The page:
It’s not enough to make a website, choose a pricing model, put your feet up, and wait for your visitors to convert into customers. Your visitors aren’t going to automatically turn into new or repeat customers without a little nurturing.

You have to create high-value conversion funnels that nudge your leads along the customer lifecycle. Successfully moving your leads through this requires nurturing. One way to acquire prospects is by offering them free, gated content in exchange for their email address so that you can stay in touch until they convert into paying customers. Once they’ve made their way through the funnel, your core product will look more enticing, even at a higher price point.

In the Convert stage of the customer lifecycle, your offer funnel ties the content intended to bring in prospective customers to your main product. Commonly, offer funnels feature five emails that nudge each contact toward purchasing one of your products. Space these emails a week apart to remain relevant while not pestering your leads. We’ve outlined these five offer emails with examples of content that resonates with your prospects.


The Anatomy of an Offer Email:

Delivery Date: Your first email should fire the day after your customer purchases your entry-level product, and there should be a week between each of following emails.

Angle: Each email should take a separate angle to appeal to your prospects’ different emotions and desires.

Email Subject Line: This should grab your readers’ attention, but make sure it accurately represents what’s inside the email and is not deceptive.

Email Pre-Header: Back up what you’re saying in your subject line with more information. A pre-header is the text that follows the subject line when your email shows up in the inbox.

Greeting: If you’re using a CRM database such as Ontraport, use a merge field that autofills your prospects’ first name.

Body: Keep your content concise, relevant and straightforward. Try to to limit your content to three paragraphs here. Any longer and your lead probably won’t read your email. Brevity is key.

Call to Action: In your last paragraph, include a reminder or nudge about what you are promoting.

Sign-Off: Be consistent in how you sign off your emails so your recipients will recognize you.

P.S.: Some leads may only read your P.S., so make it enticing and not repetitive.

How to Angle Your Offer Emails:


This email should highlight how much recipients stand to gain from buying the product you are offering. It’s meant to quickly paint the picture of what your contacts’ life is going to look like once they purchase your product, and it uses much more of an emotional appeal than subsequent emails in the funnel. Make sure it resonates with your customers’ desires and hopes for their future. Focus on what your contacts will gain if they purchase your product.

For example, a wedding planner’s email to her prospect, Sophia, might read:

“Is wedding planning stress turning you into a bridezilla? Keep your happy disposition intact by letting me take care of it instead, because the only tears at your wedding should be tears of joy.”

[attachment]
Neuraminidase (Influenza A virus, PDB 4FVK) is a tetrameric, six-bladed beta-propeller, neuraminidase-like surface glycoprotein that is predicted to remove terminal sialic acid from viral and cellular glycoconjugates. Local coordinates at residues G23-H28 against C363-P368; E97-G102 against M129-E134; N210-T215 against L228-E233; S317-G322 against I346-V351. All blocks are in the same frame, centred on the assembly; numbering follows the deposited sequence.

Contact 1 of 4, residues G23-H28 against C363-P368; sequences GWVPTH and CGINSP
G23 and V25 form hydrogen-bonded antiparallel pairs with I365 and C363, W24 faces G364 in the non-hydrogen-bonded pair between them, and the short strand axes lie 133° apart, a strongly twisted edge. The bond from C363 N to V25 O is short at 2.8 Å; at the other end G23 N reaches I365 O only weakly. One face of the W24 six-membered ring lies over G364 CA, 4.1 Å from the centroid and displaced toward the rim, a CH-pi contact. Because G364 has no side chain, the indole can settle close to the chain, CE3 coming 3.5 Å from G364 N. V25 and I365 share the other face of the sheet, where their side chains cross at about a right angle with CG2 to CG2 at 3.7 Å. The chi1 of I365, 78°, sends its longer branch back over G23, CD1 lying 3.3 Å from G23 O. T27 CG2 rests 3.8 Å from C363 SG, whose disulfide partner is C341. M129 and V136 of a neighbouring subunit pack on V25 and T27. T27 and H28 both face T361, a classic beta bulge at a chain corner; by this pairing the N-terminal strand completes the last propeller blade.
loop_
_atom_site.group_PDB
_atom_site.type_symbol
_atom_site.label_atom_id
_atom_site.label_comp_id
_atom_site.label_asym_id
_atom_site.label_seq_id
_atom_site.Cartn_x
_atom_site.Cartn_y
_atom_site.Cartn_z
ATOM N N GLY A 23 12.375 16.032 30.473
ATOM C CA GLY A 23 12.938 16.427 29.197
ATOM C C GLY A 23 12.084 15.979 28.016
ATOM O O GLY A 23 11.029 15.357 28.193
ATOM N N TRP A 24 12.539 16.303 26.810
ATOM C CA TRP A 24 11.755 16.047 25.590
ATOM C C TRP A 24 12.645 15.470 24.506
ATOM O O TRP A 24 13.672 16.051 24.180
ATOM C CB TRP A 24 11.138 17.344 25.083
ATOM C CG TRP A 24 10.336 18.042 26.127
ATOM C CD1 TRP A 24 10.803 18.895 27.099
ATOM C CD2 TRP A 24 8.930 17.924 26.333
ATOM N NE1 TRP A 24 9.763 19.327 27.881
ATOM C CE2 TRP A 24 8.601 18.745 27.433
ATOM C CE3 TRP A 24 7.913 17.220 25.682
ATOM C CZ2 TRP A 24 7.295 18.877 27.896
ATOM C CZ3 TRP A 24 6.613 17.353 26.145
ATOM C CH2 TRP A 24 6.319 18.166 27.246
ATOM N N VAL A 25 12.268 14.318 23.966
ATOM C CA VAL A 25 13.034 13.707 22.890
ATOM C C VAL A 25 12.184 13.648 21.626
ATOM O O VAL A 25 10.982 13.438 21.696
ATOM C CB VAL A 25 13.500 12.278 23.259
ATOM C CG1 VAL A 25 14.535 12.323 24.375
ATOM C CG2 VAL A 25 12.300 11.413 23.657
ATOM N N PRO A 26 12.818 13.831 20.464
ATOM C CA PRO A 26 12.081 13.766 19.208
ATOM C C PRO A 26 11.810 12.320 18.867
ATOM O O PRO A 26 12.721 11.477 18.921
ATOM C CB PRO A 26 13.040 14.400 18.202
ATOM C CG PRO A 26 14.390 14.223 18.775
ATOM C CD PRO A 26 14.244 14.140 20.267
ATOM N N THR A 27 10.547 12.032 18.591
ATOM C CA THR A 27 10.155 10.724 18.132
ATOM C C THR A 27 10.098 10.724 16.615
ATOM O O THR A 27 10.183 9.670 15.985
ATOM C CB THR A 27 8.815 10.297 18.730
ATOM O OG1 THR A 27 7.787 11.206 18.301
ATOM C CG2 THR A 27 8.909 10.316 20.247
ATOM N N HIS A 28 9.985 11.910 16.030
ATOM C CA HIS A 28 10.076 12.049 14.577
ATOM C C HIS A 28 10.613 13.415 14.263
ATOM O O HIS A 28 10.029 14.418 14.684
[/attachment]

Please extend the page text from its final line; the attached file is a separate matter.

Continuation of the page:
This planner suggests a likely client pain-point (planning stress) and offers Sophia a solution: delegate wedding planning to her. She goes on to say that this will reduce her stress level and lead to a joyful wedding, something that resonates with the hopes of all brides-to-be.

If this emotional appeal lands home, Sophia might purchase the tripwire product, in which case she’ll skip over the next four emails and go straight into the Fulfill funnel. If not, she’ll continue along the Convert funnel and receive the second offer email.


Wait seven days after you’ve sent your first email to send the second. This time, the wedding planner will appeal to Sophia’s fear of missing out (FOMO) to persuade her to make a purchase.

Remember, FOMO is different than striking fear into the hearts of your contacts.

It’s easy to make this email inherently negative, so stay clear of negative messaging. Instead, focus on the undesirable outcomes that might occur if your leads don’t purchase your product.

Here are some tried and true ways to prompt readers’ FOMO:

  • Urgency: Creating time constraints around product purchasing, such as flash sales.
  • Scarcity: This incites urgency via a limited supply of your product, such as seats at a venue.
  • Social Proof: Encourage past clients to leave reviews on social media. When prospects see that people are interested in your brand, they’ll wonder if they’re missing out.
  • Exclusivity: Make your leads feel like VIPs by offering them something exclusive. Offering a sample of your product to a select few “beta testers” before it’s officially released could make a great trip wire.
  • Experience: A high value is placed on experiences. Sell the ideal experience your product offers, such as a stress-free wedding.

Be genuine when using FOMO. Don’t create false scarcity, but if your product is scarce, tell your prospects. People don’t want to miss out on getting something they need.

The wedding planner’s second email might read: